Wednesday, September 21, 2016

The Collector versus User debate

...In my head...

Full disclosure, I am a bit of both.
And depending on who you asks, they will tell you I am one or the other, rarely both... Go figure :-)

This is one area that we did not touch much on our Why do we collect tool's discussion.

Both are in a bit of a competition for the same finite pool of antique tools.
Both blames each others for the raising prices
Both wants what is best for the tool, to preserve it
Both do not approach restoration the same way or to the same extant
So, who is better? Both is the simplest answer, you cannot really compares an apple to an orange...

In the end, regardless of what I do to my tools, I am but only the current custodian of it, for it will end up in someone else hands later on.

I do not do the shiny nickel & buff everything to blindness state and etc. Whenever I have to do repairs, I do not try to hide them, Id rather see them apparent, but functional.

Cut off damaged area
Typical repairs I do on plane's tote or saw handle's horn.
Not hiding it, but I take care that it blends in smoothly.
In this case I used a piece of Orchard Apple

My reasoning's are as follows:
I am not trying to up its value by making it new again, I am simply fixing it in order to have it work as it should. You would be surprised about how much better a full horn on a plane tote or a full unbroken horn on a saw handle makes a big difference in how it fit comfortably in your hands, resulting in less blisters etc.

One piece of advice, follow loosely the original outline, but in the end it should fit comfortably in your hands. So don't be afraid to alter slightly the horn's shape, let your hand guide you.  

Regardless of which camp you profess, rust should never be allowed to continued unabated. If left to its own it will slowly destroy the artifact. Stop or slow it down and more generations will be able to enjoy it, before it disappears.

Besides, if you do not perform at least a cursory tear down and clean, process, then you would never be able to really examine its condition, too much remaining hidden.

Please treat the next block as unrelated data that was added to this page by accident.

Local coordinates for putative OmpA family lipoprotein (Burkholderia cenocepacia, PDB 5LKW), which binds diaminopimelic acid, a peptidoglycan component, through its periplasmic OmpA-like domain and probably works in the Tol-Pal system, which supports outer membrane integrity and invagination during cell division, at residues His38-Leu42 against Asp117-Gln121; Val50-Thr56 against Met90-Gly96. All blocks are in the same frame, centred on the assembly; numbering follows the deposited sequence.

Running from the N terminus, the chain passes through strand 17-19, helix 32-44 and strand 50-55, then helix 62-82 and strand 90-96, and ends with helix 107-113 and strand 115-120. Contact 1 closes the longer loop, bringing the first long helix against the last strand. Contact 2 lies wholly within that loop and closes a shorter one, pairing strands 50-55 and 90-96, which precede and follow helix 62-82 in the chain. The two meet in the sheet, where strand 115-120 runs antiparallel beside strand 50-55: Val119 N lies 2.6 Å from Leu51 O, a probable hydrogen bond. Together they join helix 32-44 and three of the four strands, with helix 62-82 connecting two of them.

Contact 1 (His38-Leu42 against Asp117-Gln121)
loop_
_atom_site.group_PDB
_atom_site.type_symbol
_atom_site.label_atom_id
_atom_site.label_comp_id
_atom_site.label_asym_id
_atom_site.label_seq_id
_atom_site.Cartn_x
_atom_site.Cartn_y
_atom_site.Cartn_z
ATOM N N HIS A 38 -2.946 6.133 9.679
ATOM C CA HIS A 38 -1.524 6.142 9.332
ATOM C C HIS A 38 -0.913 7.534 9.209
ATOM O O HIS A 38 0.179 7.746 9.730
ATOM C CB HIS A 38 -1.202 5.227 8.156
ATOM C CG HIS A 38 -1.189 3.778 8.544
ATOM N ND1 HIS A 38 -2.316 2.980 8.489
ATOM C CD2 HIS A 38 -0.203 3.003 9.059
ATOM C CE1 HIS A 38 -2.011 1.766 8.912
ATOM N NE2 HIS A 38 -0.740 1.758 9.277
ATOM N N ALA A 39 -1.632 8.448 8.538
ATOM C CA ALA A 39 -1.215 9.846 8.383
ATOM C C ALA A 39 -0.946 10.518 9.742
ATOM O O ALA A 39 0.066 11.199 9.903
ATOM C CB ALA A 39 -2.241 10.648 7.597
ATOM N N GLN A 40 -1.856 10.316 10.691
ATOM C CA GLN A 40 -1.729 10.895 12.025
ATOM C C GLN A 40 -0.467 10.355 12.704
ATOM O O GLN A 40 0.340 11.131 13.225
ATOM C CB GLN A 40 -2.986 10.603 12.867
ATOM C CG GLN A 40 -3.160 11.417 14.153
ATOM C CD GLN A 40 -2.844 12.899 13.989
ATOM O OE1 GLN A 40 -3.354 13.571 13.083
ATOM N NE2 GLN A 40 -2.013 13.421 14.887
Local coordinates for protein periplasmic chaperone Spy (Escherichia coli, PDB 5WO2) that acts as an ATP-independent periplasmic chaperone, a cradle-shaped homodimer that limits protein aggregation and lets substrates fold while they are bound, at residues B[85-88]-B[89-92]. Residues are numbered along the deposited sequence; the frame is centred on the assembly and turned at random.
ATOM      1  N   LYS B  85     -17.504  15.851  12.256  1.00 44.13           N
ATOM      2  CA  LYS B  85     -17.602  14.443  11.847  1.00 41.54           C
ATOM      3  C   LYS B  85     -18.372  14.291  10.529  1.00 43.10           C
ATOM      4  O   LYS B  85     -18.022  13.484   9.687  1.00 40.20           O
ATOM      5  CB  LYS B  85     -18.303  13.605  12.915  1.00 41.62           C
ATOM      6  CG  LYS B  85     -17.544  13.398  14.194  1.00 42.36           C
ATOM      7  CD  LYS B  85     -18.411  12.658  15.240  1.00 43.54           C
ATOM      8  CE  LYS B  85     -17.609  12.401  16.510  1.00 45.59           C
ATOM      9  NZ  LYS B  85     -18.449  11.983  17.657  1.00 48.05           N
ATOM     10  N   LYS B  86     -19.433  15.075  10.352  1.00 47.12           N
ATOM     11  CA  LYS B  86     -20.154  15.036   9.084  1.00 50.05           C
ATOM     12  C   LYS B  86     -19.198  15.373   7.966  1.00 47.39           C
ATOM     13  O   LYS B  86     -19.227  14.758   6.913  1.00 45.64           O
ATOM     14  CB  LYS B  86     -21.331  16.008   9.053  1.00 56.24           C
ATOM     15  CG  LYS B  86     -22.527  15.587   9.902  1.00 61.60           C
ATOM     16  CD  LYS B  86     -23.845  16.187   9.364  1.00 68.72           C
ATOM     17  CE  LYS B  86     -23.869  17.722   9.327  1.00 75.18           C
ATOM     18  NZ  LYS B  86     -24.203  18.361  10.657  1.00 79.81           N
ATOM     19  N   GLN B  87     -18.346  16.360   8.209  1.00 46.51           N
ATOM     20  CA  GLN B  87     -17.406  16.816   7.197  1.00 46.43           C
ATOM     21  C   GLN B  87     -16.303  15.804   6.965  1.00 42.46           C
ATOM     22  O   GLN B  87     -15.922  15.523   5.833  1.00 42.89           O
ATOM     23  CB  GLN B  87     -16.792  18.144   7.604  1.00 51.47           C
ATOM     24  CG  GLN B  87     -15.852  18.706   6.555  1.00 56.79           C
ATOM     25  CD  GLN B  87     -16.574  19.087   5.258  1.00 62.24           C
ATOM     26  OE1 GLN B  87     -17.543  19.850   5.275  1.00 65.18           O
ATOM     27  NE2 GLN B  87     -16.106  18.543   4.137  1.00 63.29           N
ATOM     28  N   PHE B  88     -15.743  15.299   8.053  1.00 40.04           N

How much cleaning?
Well, even if you buff your brass blingly's shiny, it will tarnish back. Just as long as you are careful not to erase anything of importance, no matter how insignificant it may appear: Such as the asking price written in pencil on the body of the plane, a faint saw etch, evidence of wear or earlier repair attempts.

Don't confuse patina with grunge. You don't want to bleach out the wooden parts but just want to remove the extra grime, goop, dirt, grease, etc

As long as the object will tarnish back to its former (would had been clean) self, then you know you did not erased the patina, you just enhanced it. Adding new patina, not dirt.

In the end how much to clean or not, remains a very personal choice, but to me, less is always more, when it comes to restorations.

My ultimate goal remains to preserve the tool well enough to put it back to work.
That implies sharp cutting edges, some polish surfaces, clean and oil as appropriate. 

I just happen to have a growing pile of tools that somehow "Followed me home" (Tm). As I go thru them ill show you how I go about it and the relevant history of the tool I'm working on. I also plan on trying a few different things, I'm learning from Jonathan's blog  

Bob, trying to re-conciliate his tool user mind with his tool collector mind... ouf always a complicated thing...Where is my beer...Squirrel...!


  1. Bob,

    I have to fight the, I will not call it collector side, hoarding side constantly. My working kit is really kinda small, I expect less than 50 tools total. A half dozen each of marking gauges, planes, and chisels. Five saws, three back saws and a crosscut and rip handsaw. several squares, levels, and clamps. My bench and two oil stones with a strop. Those tools I use on almost every project and most of the time it is the same ones from the large number of tools stuck in every nook and cranny of the shop. Everything else is mostly a distraction. A distraction I enjoy but.....bottom line it is also a sickness, I wish I had the excuse of collecting.

    BTW, a perfect example is sharpening stones. I can't resist buying stones but what do I use? The same old Hard Black and Soft Ark Oil Stones I've used for 40 years. Go figure.


    1. Hi Ken... you need more stones...ha ha
      Similar here, i tend to gravitate toward the same tools over and over, notwithstanding the large assortment of tools to pick from :-)
      But seriously, some of these its really nice to have when you need it... That's my story :-)

      Bob, about to go on a long tool hunting trip

  2. I love buying and repairing(restoring if you like) old tools. I consider very few Stanley, Disston, etc. to be collector tools. Although there is some exceptions, I have, the remnants of a Disston hand saw that was from what I believe the early 1840's, a time when Henry Disston worked with only one apprentice. I've never so much as cleaned it, just put it in my gun vault with my collection of early Winchester rifles.
    I tend to not to buy collector tools but I sometimes stumble upon them and can't help myself. I'm a woodworker after all and I don't believe collector grade tools should be used or restored.
    As far as what I consider collector tools, no.1 on my list would be early American planes. They have a stamp on them from the maker which can be traced back to a point in time, some of them were made at a time when the United States was just becoming an independent country. These hand planes are one of the few manufactured items that can be positively linked to a specific man/tool maker in the early part of our history.